Angelo, Gordon & Co, the New York-based alternative investment firm, has won a $100 million commitment to its second pan-Asia real estate fund from the Oregon Public Employees Retirement System.
According to documents from the meeting of the Oregon Investment Council made public this week, the pension fund will commit the $100m on the condition Angelo, Gordon raises more than $500 million for the vehicle which was launched last year. Should it not meet that minimum requirement, Oregon will commit up to 20 percent of the fund’s total equity.
Angelo, Gordon, which is led in Asia by managing director Wilson Leung, launched the fund last February. At that time the firm was aiming to garner $1 billion in commitments but, according to the Oregon Investment Council, it has now set a total commitments target of between $550 million and $650 million.
The vehicle will seek investments in growth markets and recovering distressed markets throughout Asia, the pension fund highlighted. It will seek net IRR returns of 20 percent from investments in markets including China, South Korea and Japan, where it recently established a presence following the appointment of Jon Tanaka as managing director and country head last October. Tanaka joined from RREEF.
Angelo, Gordon’s first Asia fund, AG Asia Realty Fund I, closed on $526 million in 2006 and is now fully invested. According to the Oregon pension fund, the fund is currently projecting a return of approximately 13 percent IRR and a 1.5 times equity multiple. Oregon said that while the return projection was lower than their initial target return of 20 percent net IRR, it was still competitive when compared to fund level returns of other pan-Asia real estate strategies of the same vintage years as the Fund I investments were made.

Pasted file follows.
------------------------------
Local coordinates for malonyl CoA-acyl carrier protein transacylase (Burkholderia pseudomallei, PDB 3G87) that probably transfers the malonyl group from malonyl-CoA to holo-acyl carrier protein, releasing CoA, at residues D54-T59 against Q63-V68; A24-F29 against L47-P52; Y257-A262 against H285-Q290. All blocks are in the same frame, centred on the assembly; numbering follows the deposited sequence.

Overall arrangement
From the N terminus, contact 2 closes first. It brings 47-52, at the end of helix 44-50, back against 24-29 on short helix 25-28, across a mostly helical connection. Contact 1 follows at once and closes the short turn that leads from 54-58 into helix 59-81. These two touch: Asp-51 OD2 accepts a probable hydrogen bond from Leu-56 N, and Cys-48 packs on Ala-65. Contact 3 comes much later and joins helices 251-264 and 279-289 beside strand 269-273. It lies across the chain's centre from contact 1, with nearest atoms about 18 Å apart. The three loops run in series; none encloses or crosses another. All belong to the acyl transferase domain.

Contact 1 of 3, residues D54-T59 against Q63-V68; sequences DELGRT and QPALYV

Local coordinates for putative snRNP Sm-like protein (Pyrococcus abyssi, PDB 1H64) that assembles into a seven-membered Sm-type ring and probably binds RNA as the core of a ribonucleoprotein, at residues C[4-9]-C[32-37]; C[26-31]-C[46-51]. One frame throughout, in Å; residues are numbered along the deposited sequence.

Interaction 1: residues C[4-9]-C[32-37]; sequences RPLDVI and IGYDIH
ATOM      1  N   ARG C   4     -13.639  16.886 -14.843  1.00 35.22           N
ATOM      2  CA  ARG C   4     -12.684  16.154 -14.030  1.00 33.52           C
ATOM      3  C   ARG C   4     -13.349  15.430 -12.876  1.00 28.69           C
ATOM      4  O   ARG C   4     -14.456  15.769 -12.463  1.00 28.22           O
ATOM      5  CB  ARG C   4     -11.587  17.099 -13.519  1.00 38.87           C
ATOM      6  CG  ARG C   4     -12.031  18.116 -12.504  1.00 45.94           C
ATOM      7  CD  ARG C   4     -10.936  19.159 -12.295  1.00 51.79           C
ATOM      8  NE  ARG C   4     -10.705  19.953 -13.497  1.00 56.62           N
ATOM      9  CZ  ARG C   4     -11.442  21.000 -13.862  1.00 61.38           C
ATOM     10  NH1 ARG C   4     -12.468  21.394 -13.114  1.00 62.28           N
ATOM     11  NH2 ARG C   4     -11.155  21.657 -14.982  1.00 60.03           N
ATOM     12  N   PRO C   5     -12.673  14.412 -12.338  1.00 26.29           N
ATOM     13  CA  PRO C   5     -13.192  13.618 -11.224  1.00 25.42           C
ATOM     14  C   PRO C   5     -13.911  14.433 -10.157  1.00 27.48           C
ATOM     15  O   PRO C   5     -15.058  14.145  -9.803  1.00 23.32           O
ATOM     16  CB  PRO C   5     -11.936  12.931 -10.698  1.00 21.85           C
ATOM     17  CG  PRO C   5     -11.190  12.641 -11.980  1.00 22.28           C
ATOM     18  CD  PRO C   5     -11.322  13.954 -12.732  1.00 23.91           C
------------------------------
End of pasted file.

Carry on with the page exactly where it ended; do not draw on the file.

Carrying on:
The Oregon Public Employees Retirement System currently has a real estate allocation of 11 percent. The pension fund commits equities to various strategies across the risk spectrum from which it aims to achieve a total yearly return of 8 percent.
It said its three-year annualised return as of 31 December 2009 was 11.02 percent. It also said its value-added and opportunity investments made from early 2008 had suffered from value reductions and debt maturities. However, of the $2.875 billion of approved commitments to such high risk strategies made between 2007 and 2008, remained 50 percent uncalled.